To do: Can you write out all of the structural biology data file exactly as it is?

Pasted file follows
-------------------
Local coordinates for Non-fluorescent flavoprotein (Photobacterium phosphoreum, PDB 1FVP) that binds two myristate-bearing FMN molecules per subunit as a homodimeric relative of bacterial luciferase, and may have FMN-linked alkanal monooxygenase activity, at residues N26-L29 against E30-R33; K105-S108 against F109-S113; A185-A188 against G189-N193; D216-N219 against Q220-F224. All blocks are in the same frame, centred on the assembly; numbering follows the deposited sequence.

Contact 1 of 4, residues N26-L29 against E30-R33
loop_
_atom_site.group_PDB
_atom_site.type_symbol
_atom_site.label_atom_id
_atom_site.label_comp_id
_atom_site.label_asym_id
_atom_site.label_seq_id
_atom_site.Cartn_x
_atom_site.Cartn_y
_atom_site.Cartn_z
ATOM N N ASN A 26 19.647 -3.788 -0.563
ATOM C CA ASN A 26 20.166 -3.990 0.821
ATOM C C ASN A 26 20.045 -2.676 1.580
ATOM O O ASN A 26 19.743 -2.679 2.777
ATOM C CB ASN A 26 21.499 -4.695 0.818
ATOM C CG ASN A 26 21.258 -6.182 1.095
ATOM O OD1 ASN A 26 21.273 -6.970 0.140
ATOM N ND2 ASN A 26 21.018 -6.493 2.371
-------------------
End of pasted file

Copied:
Local coordinates for Non-fluorescent flavoprotein (Photobacterium phosphoreum, PDB 1FVP) that binds two myristate-bearing FMN molecules per subunit as a homodimeric relative of bacterial luciferase, and may have FMN-linked alkanal monooxygenase activity, at residues N26-L29 against E30-R33; K105-S108 against F109-S113; A185-A188 against G189-N193; D216-N219 against Q220-F224. All blocks are in the same frame, centred on the assembly; numbering follows the deposited sequence.

Contact 1 of 4, residues N26-L29 against E30-R33
loop_
_atom_site.group_PDB
_atom_site.type_symbol
_atom_site.label_atom_id
_atom_site.label_comp_id
_atom_site.label_asym_id
_atom_site.label_seq_id
_atom_site.Cartn_x
_atom_site.Cartn_y
_atom_site.Cartn_z
ATOM N N ASN A 26 19.647 -3.788 -0.563
ATOM C CA ASN A 26 20.166 -3.990 0.821
ATOM C C ASN A 26 20.045 -2.676 1.580
ATOM O O ASN A 26 19.743 -2.679 2.777
ATOM C CB ASN A 26 21.499 -4.695 0.818
ATOM C CG ASN A 26 21.258 -6.182 1.095
ATOM O OD1 ASN A 26 21.273 -6.970 0.140
ATOM N ND2 ASN A 26 21.018 -6.493 2.371